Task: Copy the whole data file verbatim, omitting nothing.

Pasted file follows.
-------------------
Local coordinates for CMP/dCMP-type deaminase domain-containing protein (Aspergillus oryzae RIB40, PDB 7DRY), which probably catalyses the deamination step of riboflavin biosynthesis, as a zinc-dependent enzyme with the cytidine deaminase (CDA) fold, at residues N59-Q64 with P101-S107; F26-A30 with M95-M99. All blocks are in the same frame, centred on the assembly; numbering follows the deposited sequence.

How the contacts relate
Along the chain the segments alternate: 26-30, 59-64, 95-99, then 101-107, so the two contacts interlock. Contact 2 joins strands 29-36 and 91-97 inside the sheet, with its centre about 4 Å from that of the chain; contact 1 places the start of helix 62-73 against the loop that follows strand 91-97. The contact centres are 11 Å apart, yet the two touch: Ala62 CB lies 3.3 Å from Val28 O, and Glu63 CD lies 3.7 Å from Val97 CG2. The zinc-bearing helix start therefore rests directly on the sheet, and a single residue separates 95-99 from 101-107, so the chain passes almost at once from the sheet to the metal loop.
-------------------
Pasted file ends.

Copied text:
Local coordinates for CMP/dCMP-type deaminase domain-containing protein (Aspergillus oryzae RIB40, PDB 7DRY), which probably catalyses the deamination step of riboflavin biosynthesis, as a zinc-dependent enzyme with the cytidine deaminase (CDA) fold, at residues N59-Q64 with P101-S107; F26-A30 with M95-M99. All blocks are in the same frame, centred on the assembly; numbering follows the deposited sequence.

How the contacts relate
Along the chain the segments alternate: 26-30, 59-64, 95-99, then 101-107, so the two contacts interlock. Contact 2 joins strands 29-36 and 91-97 inside the sheet, with its centre about 4 Å from that of the chain; contact 1 places the start of helix 62-73 against the loop that follows strand 91-97. The contact centres are 11 Å apart, yet the two touch: Ala62 CB lies 3.3 Å from Val28 O, and Glu63 CD lies 3.7 Å from Val97 CG2. The zinc-bearing helix start therefore rests directly on the sheet, and a single residue separates 95-99 from 101-107, so the chain passes almost at once from the sheet to the metal loop.